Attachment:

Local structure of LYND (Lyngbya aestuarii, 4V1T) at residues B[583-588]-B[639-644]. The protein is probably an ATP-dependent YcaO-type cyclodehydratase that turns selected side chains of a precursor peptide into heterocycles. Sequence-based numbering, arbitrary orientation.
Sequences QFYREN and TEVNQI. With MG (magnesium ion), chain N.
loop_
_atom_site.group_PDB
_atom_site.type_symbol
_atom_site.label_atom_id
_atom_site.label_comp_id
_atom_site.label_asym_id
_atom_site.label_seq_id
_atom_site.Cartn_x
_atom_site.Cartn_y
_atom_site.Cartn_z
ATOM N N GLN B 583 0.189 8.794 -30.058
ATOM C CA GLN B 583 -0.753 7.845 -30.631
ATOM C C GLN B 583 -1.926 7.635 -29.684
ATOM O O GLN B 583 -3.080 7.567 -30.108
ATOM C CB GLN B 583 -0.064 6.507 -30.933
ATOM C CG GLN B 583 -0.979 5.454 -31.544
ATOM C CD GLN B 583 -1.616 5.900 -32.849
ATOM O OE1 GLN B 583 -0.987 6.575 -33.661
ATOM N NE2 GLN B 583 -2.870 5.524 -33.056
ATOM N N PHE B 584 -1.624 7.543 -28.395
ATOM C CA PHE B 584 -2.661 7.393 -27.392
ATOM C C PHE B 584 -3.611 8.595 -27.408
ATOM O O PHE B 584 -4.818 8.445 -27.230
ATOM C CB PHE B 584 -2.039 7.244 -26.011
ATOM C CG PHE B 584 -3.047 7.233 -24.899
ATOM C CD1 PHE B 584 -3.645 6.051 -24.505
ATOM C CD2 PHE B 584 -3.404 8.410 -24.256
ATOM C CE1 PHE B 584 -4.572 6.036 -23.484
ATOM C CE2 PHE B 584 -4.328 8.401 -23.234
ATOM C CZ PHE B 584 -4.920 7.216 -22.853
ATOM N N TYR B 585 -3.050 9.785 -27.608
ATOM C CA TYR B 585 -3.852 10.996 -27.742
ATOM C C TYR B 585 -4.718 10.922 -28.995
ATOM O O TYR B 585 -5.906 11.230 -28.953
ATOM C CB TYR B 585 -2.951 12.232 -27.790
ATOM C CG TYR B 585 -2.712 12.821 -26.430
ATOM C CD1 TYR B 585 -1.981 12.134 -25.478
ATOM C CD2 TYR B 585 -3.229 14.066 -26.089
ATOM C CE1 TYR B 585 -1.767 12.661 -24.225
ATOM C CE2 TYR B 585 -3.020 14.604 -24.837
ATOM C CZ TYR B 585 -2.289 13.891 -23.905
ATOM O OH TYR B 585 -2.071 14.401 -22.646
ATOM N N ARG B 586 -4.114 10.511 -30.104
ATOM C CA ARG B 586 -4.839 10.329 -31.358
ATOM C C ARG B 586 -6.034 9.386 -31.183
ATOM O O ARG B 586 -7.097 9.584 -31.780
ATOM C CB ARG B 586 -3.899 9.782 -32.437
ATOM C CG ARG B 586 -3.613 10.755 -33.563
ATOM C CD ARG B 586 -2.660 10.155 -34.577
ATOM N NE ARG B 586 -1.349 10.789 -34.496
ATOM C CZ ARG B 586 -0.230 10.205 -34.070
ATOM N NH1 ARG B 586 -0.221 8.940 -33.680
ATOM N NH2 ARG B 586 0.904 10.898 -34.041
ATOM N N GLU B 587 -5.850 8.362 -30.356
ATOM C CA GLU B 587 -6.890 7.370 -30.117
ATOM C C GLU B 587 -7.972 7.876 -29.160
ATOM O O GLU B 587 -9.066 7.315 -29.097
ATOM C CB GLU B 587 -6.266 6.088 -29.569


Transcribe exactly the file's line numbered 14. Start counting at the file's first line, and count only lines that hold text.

ATOM C CA GLN B 583 -0.753 7.845 -30.631